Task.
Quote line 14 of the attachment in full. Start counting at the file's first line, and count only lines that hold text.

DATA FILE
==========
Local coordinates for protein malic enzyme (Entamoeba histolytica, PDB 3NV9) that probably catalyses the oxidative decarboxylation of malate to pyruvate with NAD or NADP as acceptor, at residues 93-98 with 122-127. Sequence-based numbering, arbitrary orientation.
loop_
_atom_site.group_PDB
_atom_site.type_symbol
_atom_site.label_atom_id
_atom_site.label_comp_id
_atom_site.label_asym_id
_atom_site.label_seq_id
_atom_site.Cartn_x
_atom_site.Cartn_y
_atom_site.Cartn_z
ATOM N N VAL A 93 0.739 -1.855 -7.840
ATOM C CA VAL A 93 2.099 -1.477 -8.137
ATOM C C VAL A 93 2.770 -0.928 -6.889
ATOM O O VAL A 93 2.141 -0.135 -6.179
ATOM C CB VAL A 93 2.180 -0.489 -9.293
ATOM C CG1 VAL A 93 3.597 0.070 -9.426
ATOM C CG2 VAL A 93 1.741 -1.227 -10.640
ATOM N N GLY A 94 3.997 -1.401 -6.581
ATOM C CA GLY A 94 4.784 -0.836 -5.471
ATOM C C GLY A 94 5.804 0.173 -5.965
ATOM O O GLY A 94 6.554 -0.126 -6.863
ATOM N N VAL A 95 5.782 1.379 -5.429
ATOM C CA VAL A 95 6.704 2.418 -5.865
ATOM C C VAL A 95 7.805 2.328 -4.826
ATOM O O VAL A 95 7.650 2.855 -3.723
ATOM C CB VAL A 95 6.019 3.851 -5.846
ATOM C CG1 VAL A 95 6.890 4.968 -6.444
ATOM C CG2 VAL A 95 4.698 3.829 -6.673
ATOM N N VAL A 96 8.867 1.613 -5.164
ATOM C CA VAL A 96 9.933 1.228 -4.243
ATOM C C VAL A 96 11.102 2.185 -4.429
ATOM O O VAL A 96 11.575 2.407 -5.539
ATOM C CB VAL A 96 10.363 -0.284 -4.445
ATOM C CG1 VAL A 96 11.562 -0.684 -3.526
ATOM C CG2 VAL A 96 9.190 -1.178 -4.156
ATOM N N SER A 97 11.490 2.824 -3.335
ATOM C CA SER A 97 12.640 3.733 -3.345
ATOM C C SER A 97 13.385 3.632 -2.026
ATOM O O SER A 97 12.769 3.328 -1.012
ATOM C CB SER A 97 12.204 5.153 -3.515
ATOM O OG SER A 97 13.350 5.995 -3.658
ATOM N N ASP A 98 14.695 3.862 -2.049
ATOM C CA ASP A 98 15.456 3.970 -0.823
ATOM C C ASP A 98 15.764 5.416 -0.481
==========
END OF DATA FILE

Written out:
ATOM C C VAL A 93 2.770 -0.928 -6.889